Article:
Howard Forman - Yale School of Public Health Professor joins Yahoo Finance’s On The Move panel to break down why herd immunity is an important defense against fighting off Covid-19 cases.
ADAM SHAPIRO: Welcome back to "On the Move." A lot of us talking about COVID-19, the pandemic and the efforts to perhaps get a vaccine, perhaps expose us to what some people call herd immunity. There is a new study that was published by the "Journal of the American Medical Association," which talks about herd immunity, in which they said it's an important defense against outbreaks and has shown success in regions with satisfactory vaccination rates.
Let's break this down to understand what it means. We've got Anjalee Khemlani joining us, our health correspondent, but also Dr. Howard Forman, Yale School of Public Health Professor, joining us from New Haven, Connecticut. And Dr. Forman, I think you need to unmute, but I am curious if you've had a chance to look at this study, what does that mean? I realize we don't have a vaccine yet, but in the context of herd immunity, what does it mean?
HOWARD FORMAN: Well, so my colleagues and I basically summarize the current literature on herd immunity at this time to give people a scientific foundation for this topic. The issues around herd immunity have existed really for a few hundred years. We started using the term herd immunity maybe about 60 years ago, but the bottom line is it works, herd immunity occurs when you vaccinate a large swath of the population sufficient so that individuals that are protected by vaccination may actually protect those who are not vaccinated. And once you get to a certain threshold, you no longer can have outbreaks in that community, in that city, in that country if you have satisfactory vaccination levels.
ANJALEE KHEMLANI: Dr. Forman, it seems like that's kind of how the flu vaccine concept works, and if lockdowns are one extreme, then herd immunity at large without a vaccine is another. Why are we even having this conversation about herd immunity right now, and how does it play a role in the coronavirus pandemic?
HOWARD FORMAN: So if somebody told me today that there would be no more therapeutics, no vaccine ever developed, coronavirus is here forever, and we can't do anything about it, then we would have to just figure out how we get the entire population over time through this period without killing off as many people as possible. And then those individuals who talk about herd immunity might have a point that we have to figure out how do we negotiate our way to that point.
What we know from so many other diseases, and we know pretty much at this point because of Phase I and Phase II trials, that vaccines are going to be very helpful, that many of the therapeutics that are coming online and that will be eligible for emergency use authorization in the next few weeks or months will be helpful. And so the goal now is how do you minimize deaths? How do you keep the economy going, get us restarted, allow people to live as close to a normal life as possible, but not have a million more deaths or even more than that prematurely in a time when we're on the cusp of actually being able to do something meaningful.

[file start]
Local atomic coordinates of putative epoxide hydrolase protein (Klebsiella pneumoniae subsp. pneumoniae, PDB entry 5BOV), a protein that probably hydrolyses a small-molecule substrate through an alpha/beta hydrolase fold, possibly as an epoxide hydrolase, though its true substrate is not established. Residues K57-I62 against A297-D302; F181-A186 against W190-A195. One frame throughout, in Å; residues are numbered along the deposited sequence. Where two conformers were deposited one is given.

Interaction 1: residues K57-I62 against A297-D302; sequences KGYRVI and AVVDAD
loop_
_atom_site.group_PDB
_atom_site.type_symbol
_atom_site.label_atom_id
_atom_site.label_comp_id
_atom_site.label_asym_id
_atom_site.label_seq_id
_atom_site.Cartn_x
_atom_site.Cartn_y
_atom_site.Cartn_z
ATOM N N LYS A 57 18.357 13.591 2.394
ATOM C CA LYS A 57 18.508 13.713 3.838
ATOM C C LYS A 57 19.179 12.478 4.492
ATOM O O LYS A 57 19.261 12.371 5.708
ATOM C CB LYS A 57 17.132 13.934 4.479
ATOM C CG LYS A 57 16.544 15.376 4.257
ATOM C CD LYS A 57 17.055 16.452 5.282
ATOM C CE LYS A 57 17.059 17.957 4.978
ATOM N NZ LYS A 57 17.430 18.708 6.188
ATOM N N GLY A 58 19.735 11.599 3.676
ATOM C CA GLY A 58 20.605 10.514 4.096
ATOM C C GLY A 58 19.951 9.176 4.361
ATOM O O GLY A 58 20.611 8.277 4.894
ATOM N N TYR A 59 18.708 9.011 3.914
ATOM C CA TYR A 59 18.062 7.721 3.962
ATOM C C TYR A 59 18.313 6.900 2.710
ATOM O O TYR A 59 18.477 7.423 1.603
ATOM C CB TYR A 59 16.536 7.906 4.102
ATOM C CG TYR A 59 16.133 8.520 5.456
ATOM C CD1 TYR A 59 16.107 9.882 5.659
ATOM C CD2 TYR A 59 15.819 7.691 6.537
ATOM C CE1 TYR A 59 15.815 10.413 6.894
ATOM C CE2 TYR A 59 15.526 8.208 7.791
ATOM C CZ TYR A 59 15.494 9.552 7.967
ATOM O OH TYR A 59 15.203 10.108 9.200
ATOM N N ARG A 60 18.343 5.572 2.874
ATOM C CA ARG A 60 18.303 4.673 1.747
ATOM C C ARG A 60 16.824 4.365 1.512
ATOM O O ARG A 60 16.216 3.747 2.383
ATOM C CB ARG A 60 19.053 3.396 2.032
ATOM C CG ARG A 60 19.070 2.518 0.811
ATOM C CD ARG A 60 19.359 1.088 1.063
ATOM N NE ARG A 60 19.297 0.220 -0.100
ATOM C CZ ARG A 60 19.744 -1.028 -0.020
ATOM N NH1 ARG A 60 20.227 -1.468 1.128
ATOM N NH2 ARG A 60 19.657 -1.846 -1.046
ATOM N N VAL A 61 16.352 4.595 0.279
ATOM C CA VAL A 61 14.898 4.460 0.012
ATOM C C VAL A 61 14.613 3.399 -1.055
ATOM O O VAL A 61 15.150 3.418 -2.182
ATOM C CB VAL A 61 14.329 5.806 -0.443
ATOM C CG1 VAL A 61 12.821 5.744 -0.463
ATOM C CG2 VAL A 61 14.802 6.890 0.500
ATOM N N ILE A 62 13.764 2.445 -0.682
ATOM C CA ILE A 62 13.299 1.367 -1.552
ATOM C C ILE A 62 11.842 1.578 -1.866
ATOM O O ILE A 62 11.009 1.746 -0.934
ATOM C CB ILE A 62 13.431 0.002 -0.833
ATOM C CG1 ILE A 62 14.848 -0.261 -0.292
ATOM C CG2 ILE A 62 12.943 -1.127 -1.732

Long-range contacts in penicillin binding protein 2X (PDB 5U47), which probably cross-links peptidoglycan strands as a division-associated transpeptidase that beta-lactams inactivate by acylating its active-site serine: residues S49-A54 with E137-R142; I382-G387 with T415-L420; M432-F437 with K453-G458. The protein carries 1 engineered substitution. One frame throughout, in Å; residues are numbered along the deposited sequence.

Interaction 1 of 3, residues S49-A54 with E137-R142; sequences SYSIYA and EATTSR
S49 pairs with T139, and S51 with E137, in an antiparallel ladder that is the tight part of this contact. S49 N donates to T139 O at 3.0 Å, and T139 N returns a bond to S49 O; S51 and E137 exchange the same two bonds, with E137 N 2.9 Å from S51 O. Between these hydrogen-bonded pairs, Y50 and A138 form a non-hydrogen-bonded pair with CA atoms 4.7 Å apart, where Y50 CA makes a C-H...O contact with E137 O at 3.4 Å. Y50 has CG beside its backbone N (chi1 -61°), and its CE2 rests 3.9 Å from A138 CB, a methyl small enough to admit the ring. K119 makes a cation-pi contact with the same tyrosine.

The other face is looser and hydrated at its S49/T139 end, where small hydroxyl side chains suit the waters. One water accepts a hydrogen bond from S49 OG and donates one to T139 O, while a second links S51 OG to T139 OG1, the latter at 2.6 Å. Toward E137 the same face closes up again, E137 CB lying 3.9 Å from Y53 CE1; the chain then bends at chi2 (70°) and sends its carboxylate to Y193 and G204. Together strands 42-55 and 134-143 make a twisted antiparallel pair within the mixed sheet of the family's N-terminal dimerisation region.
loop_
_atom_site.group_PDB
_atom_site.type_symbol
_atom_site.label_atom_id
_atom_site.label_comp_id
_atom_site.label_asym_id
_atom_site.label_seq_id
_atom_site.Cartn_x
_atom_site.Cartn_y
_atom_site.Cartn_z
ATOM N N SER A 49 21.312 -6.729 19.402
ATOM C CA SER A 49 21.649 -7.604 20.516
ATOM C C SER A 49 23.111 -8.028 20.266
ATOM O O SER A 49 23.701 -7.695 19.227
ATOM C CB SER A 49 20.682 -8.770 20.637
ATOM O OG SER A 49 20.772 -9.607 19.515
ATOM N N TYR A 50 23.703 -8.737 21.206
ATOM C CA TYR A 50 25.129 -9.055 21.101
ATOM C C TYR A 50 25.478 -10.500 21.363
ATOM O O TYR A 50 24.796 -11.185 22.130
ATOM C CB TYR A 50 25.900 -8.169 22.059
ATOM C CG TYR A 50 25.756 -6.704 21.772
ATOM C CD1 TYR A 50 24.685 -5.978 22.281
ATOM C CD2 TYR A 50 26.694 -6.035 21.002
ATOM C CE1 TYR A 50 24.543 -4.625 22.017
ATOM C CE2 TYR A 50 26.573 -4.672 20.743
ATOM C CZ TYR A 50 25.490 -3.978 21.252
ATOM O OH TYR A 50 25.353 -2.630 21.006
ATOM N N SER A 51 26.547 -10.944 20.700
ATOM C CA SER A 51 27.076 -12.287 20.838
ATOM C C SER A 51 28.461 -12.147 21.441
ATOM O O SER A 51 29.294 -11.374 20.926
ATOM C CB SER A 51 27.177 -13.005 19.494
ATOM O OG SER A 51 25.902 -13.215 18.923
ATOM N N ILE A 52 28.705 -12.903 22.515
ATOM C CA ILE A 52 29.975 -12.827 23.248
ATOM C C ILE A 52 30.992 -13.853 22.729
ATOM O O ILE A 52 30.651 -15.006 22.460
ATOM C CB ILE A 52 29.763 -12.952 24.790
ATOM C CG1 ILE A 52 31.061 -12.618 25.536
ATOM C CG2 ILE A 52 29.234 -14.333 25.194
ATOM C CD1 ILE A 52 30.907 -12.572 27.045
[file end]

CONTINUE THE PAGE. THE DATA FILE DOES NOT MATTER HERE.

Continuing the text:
JULIE HYMAN: Dr. Forman, it's Julie here. It's good to see you. If you look back over history and the history of diseases and different types of infections, has there been a prominent example that we can look to where there was just herd immunity? I'm just curious for comparison sake.
HOWARD FORMAN: So number one, getting to herd immunity via infection accidentally may have happened, and it certainly happens in a very, very short period of time in some communities where we've had massive outbreaks over the centuries. But then immediately, you have more and more, you know, susceptibles introduced into the population. Those people then have outbreaks. So you're never able to sustain it without a vaccination program. That's really what we call endemic spread where you just continue to have more and more cases occurring. There was one good anecdote that's been written up in a community in Brazil where Zika might have reached a herd immunity. We have never in the history of mankind attempted intentionally to get to herd immunity.
ANJALEE KHEMLANI: Dr. Forman, is this conversation more political than anything right now, or is there more scientific validity to it in the context of what we're facing right now?
HOWARD FORMAN: I really don't think it's purely political. I think that people are misinformed, and they don't understand quite what they're saying. It may be that some people in ivory towers don't understand that it's impossible to protect elderly and vulnerable people who live in multi-generational homes. It's impossible to protect the 65-year-old man who drives a bus or the 65-year-old woman who is a school aide who must work, who must get to work, who must do things in person and protect them from being infected.
So there's this fantasy that somehow we can take all of these vulnerable people, put them aside, let everybody else get infected, and somehow you're going to get through this. That's just not feasible. We've proven it many times. We've watched Arizona, which had a lot of warning before the wave hit them, and we watched them have a very, very high fatality rate for a late state, and we're just going to see more deaths if we don't acknowledge the challenge that is in front of us.